By Miriam Drake
Photos by Miriam Drake
It is challenging anywhere in the world to care for a husband whose health has deteriorated to the point that he cannot speak, one side of his body is completely paralyzed, and he has no sensations in his core. In Cuenca, Ecuador it is beyond challenging. When that happened to us, one of my major early discoveries was that all the hospitals here are designed around the assumption of large family groups with a male at the helm. My Ecuadorian-American husband used to be at the helm. Without warning, one morning I became the one at the helm, armed with my high school Spanish and a will of steel to keep him alive, safe, and improving. I was alone, and I was not prepared for this. Think minefield.
My late husband was hospitalized for a massive stroke followed a week later with a failing bladder. Then four weeks after that because of a mistake I had made, the huge, infected gall bladder was discovered, and a surgeon saved his life. All of these medical emergencies occurred within 10 weeks. It was a shocking explosion of stress and fear! By week 10, I was beyond burned out.
Without medical training, I learned new things every day about medicine and about the emergence of new medical problems. For example, I learned how to clean a wound that would never heal. But I made mistakes—it was always something. My medical Spanish grew with each problem. I invented the wheel every day as I climbed the steep learning curve that had become our life. I was perpetually scanning the horizon for problems and heading off catastrophes. And it would have helped if I had known things and been prepared. Stress, fear and burnout became my everyday reality. Dark gallows humor became my best friend. “Now what?” became my mantra.
I learned many things from the day of my husband’s stroke through the finality of his peaceful death a year later. After he was gone, I was overwhelmed with grief. And in that fog, I realized that no one would want to go through what I had experienced. Knowing this, I began making notes and organizing everything I had learned. I developed a to-do list, checklists, a medical Spanish list and a list of useful and reliable healthcare resources. All of my notes eventually evolved into a book and half-day seminars, which I offered during 2015—2018 for expats who wanted to prepare a structured support system for themselves.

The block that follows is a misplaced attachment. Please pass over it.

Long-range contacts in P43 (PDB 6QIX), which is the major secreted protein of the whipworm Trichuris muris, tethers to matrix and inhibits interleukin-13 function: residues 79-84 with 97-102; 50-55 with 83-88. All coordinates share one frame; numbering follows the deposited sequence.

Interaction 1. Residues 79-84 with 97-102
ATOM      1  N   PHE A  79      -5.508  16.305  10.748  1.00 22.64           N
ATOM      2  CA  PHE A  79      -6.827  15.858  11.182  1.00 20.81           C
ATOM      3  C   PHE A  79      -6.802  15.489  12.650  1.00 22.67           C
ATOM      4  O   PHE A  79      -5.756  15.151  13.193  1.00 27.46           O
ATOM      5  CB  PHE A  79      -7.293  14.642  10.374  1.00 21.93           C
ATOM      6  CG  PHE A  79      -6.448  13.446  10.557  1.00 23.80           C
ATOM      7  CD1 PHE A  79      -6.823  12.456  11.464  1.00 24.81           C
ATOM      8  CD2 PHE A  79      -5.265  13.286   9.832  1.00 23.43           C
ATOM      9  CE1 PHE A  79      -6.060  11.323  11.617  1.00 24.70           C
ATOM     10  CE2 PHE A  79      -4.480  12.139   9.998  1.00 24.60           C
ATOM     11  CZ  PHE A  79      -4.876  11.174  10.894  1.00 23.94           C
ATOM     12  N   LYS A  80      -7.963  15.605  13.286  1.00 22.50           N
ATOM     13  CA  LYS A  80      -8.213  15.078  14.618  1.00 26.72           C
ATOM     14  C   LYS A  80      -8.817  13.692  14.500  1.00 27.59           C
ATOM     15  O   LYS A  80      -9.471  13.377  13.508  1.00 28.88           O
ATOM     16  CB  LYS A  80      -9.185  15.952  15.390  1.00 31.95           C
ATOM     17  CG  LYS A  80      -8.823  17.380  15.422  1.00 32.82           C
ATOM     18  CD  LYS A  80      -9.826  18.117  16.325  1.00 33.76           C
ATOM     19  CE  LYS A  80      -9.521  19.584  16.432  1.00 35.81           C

There are several things I would like to stress to the reader. Get to an Ecuadorian attorney and draw up a Declaracion document, Poder for Healthcare (Power of Attorney for Healthcare), two general Poders, and a Testamento (Last Will and Testament). Hire a US-trained registered nurse on a consulting basis to manage your care within the healthcare system. Complete a medical history form and review it with your nurse.
Find primary and specialty care physicians who are top-notch. (Don’t select doctors or attorneys just because they speak English—that is not wise.) Hire a translator. Complete a Five Wishes form. And form your very own large expat family group, which I call a “care community” in the book. In order to survive medical emergencies, incapacitation, and end of life in Cuenca and ensure the best possible outcomes, we need to prepare our own personal systems. I go into detail regarding what you need to know in the book, “Expat Medical Emergency Preparation, the 2020 revised edition.” Be wise and prepare! Now you have the tools.
Place your order for your copy of the revised 2020 edition of “Expat Medical Emergency Preparation Manual” by writing Miriam at firstname.lastname@example.org. The cost is only $15 payable via PayPal.